Photo: Marjoca de Greef
Nostalgia for ruins
In the context of the European Year of Cultural Heritage, the CDCM project in the Netherlands
examines artistic affiliations with collected and protected objects, to explore and reinforce unorthodox
approaches and associations with cultural heritage collections.
The desire and urge to gather and protect chosen objects from the past is often associated with nostalgia.
The preoccupation with the past is perceived as a manifesto of the end of a culture, it "precludes creative
change, dooming society to inertia and decline". Nostalgia is often described as the antipode of progress,
it has been brushed aside as reactionary and sentimental by cultural critics, historians and artists.
"Of all the ways of using history, nostalgia is the most general, looks the most innocent, and is perhaps
the most dangerous". The politics of nostalgia are considered to glorify the past and are characterised as
conservative, exclusionary and uncritical.
On the other hand nostalgia "can also be a strategy for coping with change, loss, or anomie". It can help
immigrants and refugees to face the loss of home. Unhinged western tourists often travel in pursuance of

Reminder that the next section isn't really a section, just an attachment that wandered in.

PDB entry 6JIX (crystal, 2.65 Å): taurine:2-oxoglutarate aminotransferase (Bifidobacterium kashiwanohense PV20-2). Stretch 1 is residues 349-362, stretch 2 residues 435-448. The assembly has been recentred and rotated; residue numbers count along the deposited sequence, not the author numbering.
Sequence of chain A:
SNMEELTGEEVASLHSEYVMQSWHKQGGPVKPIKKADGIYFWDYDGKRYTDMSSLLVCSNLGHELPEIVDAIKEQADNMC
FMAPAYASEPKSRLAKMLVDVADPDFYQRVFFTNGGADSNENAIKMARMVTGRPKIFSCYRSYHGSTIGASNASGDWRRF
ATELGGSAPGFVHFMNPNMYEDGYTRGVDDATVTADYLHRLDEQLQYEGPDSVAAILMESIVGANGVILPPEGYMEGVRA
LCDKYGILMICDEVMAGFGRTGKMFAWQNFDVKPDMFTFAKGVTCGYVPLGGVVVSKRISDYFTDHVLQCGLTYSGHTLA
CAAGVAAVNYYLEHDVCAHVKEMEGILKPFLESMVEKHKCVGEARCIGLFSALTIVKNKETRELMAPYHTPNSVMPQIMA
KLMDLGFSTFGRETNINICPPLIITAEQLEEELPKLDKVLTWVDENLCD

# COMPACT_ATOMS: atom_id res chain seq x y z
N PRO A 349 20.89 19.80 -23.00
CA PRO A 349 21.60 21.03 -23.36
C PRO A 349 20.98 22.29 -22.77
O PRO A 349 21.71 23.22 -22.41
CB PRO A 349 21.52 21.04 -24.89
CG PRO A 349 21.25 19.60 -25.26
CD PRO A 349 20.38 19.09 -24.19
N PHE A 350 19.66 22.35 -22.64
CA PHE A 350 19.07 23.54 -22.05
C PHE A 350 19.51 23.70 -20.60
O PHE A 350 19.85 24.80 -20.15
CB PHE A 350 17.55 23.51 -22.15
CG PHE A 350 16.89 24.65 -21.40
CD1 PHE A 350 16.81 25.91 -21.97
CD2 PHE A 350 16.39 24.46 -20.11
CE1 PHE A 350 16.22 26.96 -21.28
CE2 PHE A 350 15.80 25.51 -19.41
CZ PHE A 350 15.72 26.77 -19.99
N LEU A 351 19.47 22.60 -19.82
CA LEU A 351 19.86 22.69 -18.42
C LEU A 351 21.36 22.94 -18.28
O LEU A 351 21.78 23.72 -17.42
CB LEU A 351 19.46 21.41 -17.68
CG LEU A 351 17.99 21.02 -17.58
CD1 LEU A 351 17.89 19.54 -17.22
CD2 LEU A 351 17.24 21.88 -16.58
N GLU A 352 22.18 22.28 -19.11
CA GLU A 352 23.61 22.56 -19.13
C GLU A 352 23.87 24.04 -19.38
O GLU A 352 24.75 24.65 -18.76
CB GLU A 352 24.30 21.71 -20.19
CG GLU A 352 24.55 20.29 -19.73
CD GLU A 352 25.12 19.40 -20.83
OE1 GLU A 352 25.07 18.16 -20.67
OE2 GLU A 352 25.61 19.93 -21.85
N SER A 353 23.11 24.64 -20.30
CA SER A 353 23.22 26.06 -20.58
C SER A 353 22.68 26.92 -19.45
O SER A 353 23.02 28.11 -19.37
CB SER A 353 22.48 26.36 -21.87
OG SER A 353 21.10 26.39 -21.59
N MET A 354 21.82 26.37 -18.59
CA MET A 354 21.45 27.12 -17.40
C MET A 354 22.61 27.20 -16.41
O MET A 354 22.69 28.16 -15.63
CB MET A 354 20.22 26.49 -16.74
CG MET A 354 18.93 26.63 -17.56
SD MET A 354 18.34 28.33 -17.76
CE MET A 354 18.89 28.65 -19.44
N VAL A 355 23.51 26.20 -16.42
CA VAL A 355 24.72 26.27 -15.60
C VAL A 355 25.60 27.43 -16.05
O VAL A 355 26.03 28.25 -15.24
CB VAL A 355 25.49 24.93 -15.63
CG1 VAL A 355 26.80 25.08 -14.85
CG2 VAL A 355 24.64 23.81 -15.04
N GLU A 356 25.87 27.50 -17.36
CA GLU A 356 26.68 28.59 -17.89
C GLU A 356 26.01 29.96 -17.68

the experience of nostalgia. Critical nostalgia can be used as a tool to evaluate the notion of progress,
to decide which aspects of change must be rejected or embraced.
In the Netherlands, museum depots are congested with heritage. The preservation and collecting obsession
of our era has grown into a distressing accumulation of objects. The abundance of collections is almost
perverse, the significance of the chosen objects, the reason why an object is chosen has often become
inconceivable. Collected and protected objects, piled up in depots, can barely be accessed, moreover some
of these objects have lost their meaning in life, since it has become infeasible to even determine their
identity. Critical nostalgia might be the looking glass through which these once chosen objects can
be reevaluated and redeem their significance and role in the past, present and future.
Art residencies, January/February 2020
Symposium and exhibition, February 2020